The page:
Everything you need to know about the Zombie Virus in the permafrost of Siberia
The release of hazardous ancient microbes buried deep beneath the permanently frozen zone known as permafrost is now the main concern of climate change, as opposed to earlier concerns about the number of greenhouse gases being released from the Northern Hemisphere’s frost melting due to this effect.
According to researcher Jean-Marie Alempic from the French National Centre for Scientific Research, releasing the bacteria into the environment would represent a serious risk to public health. The oldest of the 13 ancient viruses that the scientists were able to resurrect was an amoeba virus that had been dormant beneath a lake for 48,500 years.
The deadly frozen discovery
International scientists have issued a warning that a new public health concern could result from the permafrost’s irreversible thawing brought on by climate change. The French, Russian, and German researchers claimed they had discovered and revived 13 new “zombie viruses” in a report that was released to the online repository bioRxiv but has not yet been peer-reviewed. These viruses were identified from seven various ancient Siberian permafrost samples.
One virus had lain underwater frozen and latent for about 50,000 years.
The researchers discovered that even after thousands of years, the diseases are still contagious.
Scientists on board with the issue
All 13 viruses were found to still have the ability to develop into pathogenic organisms by the scientists using live single-cell amoeba cultures. In addition, the researchers disclosed that nine out of the thirteen objects cited in the report are thought to be tens of thousands of years old. Other viruses were discovered in mammoth wool and a Siberian wolf’s intestines, both of which were preserved in the Siberian permafrost. The potential threat that these infectious agents may represent when they are eventually released into the atmosphere needs to be further investigated.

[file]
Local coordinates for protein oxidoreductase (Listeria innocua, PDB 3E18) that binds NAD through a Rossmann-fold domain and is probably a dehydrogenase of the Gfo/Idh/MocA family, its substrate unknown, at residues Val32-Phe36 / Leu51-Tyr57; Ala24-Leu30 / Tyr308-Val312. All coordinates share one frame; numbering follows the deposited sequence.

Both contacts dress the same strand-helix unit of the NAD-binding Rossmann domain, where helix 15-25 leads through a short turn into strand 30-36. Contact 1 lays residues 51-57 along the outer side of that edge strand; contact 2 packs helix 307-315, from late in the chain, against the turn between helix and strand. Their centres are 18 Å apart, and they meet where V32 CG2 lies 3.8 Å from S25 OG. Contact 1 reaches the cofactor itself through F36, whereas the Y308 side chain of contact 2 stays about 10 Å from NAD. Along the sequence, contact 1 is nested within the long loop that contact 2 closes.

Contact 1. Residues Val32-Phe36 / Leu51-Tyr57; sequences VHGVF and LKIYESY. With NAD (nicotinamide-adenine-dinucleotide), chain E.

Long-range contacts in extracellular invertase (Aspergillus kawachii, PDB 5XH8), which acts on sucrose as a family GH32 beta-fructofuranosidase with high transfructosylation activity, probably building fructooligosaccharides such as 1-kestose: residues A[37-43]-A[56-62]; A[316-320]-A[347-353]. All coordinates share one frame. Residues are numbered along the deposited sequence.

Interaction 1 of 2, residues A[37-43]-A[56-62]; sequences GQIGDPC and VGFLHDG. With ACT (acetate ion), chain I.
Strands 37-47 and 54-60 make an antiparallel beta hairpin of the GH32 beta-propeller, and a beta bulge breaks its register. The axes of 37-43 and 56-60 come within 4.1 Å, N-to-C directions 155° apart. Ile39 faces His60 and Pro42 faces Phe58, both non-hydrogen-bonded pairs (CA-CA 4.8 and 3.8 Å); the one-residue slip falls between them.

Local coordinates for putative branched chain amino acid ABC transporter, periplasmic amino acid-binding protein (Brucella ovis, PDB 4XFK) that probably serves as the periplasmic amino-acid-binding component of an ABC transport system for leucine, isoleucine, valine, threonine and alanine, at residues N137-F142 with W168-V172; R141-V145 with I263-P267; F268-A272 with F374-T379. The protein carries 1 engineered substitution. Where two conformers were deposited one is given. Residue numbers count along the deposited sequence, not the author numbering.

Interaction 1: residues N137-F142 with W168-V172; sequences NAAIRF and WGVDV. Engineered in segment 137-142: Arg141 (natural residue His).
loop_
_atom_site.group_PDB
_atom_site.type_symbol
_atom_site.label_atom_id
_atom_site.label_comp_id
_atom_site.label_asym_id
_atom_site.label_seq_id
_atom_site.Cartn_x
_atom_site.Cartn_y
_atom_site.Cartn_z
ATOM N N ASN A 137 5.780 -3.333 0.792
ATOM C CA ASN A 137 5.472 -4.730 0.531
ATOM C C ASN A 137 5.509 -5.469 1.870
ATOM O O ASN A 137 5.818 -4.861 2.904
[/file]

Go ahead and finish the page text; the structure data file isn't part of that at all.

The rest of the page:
How Scary can be the zombie virus for the public?
Scientists have discovered that all “zombie viruses” have the potential to be contagious, making them a “health danger” in researching living cultures. They speculate that as permafrost continues to melt, long-dormant viruses will continue to emerge like a microbial Captain America, causing new pandemics similar to COVID-19.
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Therefore, they add, “it is legitimate to consider the possibility of old virus particles still being infectious and returning to the population due to the thawing of ancient permafrost layers.” The organic material released by the thawing ice breaks down into carbon dioxide and methane, intensifying the greenhouse impact and hastening the melt. Sadly, this creates a vicious cycle.
The paper noted that it is likely that the thawing of permafrost that is eventually much older than 50,000 years will release unknown viruses upon thawing in the future. “Without the need to embark on such a risky project, we believe our results with Acanthamoeba-infecting viruses can be extrapolated to many other DNA viruses capable of infecting humans or animals,” the paper added.
“It is still impossible to predict how long these viruses might remain contagious after being exposed to outside circumstances (UV light, oxygen, heat), or how probable it will be that they will come into contact with and infect a suitable host during that time.
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Frequently asked questions
The specialists issued a warning, stating that some of these “zombie viruses” have already claimed lives and might be fatal to others. A child died and many more were hospitalized in 2016 after an anthrax epidemic in Siberia.
When the ice melts and thaws, the chemicals and germs trapped in permafrost are freed. Climate change is to blame for this, which could also result in the spread of more antiquated viruses.
The story claims that to study the emerging creatures, scientists have, maybe bizarrely, raised some of these alleged “zombie viruses” from the Siberian permafrost.
These pathogens were given the term “zombie viruses” by scientists. The team of scientists from France, Germany, and Russia claimed that after spending years locked in a freezing environment, these viruses continued to be contagious.